Kylara

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Re: Religion in games
« Reply #3 on: February 18, 2012, 09:36:18 am »
Quote from: veggiewolf;43037

I know there are individuals whose paths are influenced by fiction.  My question, for all you gamers out there, is this: do you take the religious/spiritual aspects of a game into consideration while playing?  Has a game ever affected your personal path in any way?

I'm looking forward to hearing your thoughts!

 
I'm a huge fan of computer games, and I really enjoy games that include religious aspects (especially if they also include housing).  In any game where I really identify with my character, I'll consider their religious ideology as part of my gameplay because it is more fun for me to immerse myself like that.

I have always loved elder scrolls games.  I love the lore there, and the way that the characters in the game essentially worship several groups of beings.  I also love that the games have housing and lots of neat things you can pick up.  I always enjoy building up an altar or ritual space in my house.

I also like playing the various D&D based computer games.  I will admit, I started out with D&D as a pen and paper game, so I was exposed to the depth of their religious system early on.  It always fascinated me, the number and variety of their deities, how their priests worship and even the difference between priest and lay people attitudes towards gods.  I don't think I've ever made a character for a D&D game where the god (or gods) that my character primarily worshiped wasn't a big consideration of the type of character I was playing.

I haven't much been influenced in my personal practice by video game religion, however, pen and paper roleplaying games have sparked routes of research for me that have led to a broadening of my path.  Most prominently being the rpg books made by White Wolf.  They have a lot of quasi-real world information, and as I was roleplaying before I started my path, the first exposure I had to some concepts was through games.
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Re: Religion in games
« Reply #4 on: February 18, 2012, 07:08:38 pm »
Quote from: veggiewolf;43037
I know there are individuals whose paths are influenced by fiction.  My question, for all you gamers out there, is this: do you take the religious/spiritual aspects of a game into consideration while playing?  Has a game ever affected your personal path in any way?

I have not played enough computer RPGs to have an opinion. They bore me. I have played tabletop RPGs (like D&D) a lot over the years, most as GM. I make up religions for the campaign settings I create but I've never considered them "real" enough to have any effect on my own religious views -- more likely my religious views influence the religions I create for these games.
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Re: Religion in games
« Reply #5 on: February 20, 2012, 04:09:34 pm »
Quote from: veggiewolf;43037

I know there are individuals whose paths are influenced by fiction.  My question, for all you gamers out there, is this: do you take the religious/spiritual aspects of a game into consideration while playing?  Has a game ever affected your personal path in any way?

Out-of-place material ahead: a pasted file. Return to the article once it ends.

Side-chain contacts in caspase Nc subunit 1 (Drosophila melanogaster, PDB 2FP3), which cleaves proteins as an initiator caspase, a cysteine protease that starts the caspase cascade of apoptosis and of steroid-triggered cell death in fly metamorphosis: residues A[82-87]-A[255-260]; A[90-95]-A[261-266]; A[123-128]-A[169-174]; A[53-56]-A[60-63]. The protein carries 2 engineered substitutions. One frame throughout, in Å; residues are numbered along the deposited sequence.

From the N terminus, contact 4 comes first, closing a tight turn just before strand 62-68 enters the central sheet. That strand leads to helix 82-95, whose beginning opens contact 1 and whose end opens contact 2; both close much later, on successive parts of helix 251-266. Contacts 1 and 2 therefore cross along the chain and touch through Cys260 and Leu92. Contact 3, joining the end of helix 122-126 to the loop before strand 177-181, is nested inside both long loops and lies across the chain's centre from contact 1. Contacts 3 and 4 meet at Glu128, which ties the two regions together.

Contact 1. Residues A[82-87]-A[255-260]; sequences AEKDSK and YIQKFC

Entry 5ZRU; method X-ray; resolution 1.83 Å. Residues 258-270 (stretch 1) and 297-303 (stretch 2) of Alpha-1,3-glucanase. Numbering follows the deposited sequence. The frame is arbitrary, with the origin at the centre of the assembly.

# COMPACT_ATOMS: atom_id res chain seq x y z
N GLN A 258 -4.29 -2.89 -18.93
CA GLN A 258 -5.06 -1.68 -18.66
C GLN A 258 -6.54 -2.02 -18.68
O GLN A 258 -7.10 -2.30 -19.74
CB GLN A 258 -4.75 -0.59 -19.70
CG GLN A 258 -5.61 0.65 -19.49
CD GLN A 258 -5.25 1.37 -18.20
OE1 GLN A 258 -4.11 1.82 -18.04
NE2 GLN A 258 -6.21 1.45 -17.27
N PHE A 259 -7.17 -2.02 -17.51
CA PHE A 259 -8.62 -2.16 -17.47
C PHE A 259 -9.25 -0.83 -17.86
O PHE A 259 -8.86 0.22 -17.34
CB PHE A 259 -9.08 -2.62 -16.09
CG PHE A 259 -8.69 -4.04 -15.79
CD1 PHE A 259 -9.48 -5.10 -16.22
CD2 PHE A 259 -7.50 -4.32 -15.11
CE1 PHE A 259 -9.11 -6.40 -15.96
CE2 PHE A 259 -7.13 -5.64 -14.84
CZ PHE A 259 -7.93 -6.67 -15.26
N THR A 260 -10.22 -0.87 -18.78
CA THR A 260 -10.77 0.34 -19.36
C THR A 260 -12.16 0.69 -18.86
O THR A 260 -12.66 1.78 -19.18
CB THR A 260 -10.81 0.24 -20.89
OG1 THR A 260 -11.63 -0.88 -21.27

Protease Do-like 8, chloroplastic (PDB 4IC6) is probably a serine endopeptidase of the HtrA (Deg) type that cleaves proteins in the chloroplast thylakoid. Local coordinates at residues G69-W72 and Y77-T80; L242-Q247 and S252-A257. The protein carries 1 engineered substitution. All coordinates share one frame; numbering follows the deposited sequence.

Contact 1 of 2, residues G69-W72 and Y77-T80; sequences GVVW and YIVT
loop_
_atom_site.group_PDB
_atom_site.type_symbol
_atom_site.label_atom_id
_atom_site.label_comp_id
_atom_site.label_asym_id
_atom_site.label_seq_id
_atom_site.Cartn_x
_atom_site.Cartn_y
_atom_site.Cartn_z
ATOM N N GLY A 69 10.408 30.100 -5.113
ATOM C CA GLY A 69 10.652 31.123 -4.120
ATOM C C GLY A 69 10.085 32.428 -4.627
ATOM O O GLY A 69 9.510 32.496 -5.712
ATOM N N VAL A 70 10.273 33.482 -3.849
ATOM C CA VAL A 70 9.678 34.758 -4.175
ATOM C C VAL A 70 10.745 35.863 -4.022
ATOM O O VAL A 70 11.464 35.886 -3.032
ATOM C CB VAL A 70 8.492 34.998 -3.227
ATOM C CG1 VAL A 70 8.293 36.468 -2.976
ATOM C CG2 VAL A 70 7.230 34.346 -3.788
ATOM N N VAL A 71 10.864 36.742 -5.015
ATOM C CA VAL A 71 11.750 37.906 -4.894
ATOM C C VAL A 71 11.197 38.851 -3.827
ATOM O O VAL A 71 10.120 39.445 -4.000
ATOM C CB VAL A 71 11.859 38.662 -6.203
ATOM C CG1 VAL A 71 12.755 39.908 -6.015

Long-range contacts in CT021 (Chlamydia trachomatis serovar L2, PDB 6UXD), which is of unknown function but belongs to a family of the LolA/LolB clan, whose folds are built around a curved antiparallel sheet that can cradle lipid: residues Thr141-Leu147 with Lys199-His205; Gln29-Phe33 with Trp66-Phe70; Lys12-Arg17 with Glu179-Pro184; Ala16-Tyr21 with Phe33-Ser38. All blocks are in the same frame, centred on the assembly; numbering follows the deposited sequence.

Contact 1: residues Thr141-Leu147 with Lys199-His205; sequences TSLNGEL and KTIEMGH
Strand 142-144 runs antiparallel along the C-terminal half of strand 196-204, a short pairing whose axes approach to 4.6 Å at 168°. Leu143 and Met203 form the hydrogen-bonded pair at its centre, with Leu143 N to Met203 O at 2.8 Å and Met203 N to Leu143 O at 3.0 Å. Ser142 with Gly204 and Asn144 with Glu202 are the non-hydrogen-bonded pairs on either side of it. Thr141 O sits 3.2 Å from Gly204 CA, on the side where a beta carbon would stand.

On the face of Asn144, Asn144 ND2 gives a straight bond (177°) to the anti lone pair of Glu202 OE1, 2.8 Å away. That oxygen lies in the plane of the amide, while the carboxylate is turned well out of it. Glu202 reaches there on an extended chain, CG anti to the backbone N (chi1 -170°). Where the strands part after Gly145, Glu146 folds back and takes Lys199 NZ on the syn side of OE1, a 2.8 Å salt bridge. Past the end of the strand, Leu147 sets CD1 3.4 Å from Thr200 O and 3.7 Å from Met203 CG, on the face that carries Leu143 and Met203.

I'm more of a tabletopper, although I do delve into computer games now and again.

Personally, I've not really taken directly from a game, although I know people that have.  I know several people who've worked with the Warhammer pantheon.  (Mostly Tzeentch and Slaanesh.  Khorne and Nurgle are much rarer, for reasons obvious to anybody familiar with the Warhammer world).

For myself, it's more that I see things in a game that gel with my own ways of thinking.  I've not done much with it, but the Unknown Armies version of magic is probably my favourite version I've seen in a game.  And, with Ars Magica, the House Tytalus worldview meshes nicely with mine; the idea that personal growth happens through conflict, the concept that the main struggle is between individuality and societal rules etc.  With that, I've been known to describe myself as "Tytalus".  But I held those views before I'd even heard of Ars Magica.  It just gave me a snappy descriptor.
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Re: Religion in games
« Reply #6 on: March 10, 2012, 06:33:02 pm »
Quote from: veggiewolf;43037
I've been thinking about this for awhile and decided to start a thread on it.  

Many of the games I play have religion/spirituality as some integral piece of the overall universe.  The Elder Scrolls games, f'ex, have the Nine Divines, the Aedra, and the Daedra.  Dragon Age has its Chantry, and Mass Effect has as many religious practices as there are species with which to interact...including a form of pantheism:

 - Mass Effect Wiki

I know there are individuals whose paths are influenced by fiction.  My question, for all you gamers out there, is this: do you take the religious/spiritual aspects of a game into consideration while playing?  Has a game ever affected your personal path in any way?

I'm looking forward to hearing your thoughts!

Religion affecting gameplay isn't restricted to RPGs.  Some in the RTS genre have religion as an important factor.  The Total War series comes to mind, specifically from Rome: Total War - Barbarian Invasion onwards.  The religion of a settlement heavily affects the overall mood of the population in it.  In Barbarian Invasion there are 3 religions: Christianity, Zoroastrianism and Paganism.  The religion of a region is affected by the faction in control, the religious infrastructure, and the religion of neighbouring regions.

Conquering regions belonging to another faction is made significantly more complex by the possibility of religious revolts.

Some buildings for each religion also give access to powerful unique units.
« Last Edit: March 10, 2012, 06:34:01 pm by A Disgruntled Scotsman »
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Re: Religion in games
« Reply #7 on: March 11, 2012, 07:04:23 am »
Quote from: veggiewolf;43037

I know there are individuals whose paths are influenced by fiction.  My question, for all you gamers out there, is this: do you take the religious/spiritual aspects of a game into consideration while playing?  Has a game ever affected your personal path in any way?

 
I am not a gamer, but my oldest son became interest in tarot because it was in a video game he enjoyed. Personally, I had never been inclined to look into tarot, but if my kid was going to a tarot workshop, so was I. I recognized the usefulness of the tool and now I have two decks -- so, I don't even play video games and it changed my path, though not any of my fundamental beliefs.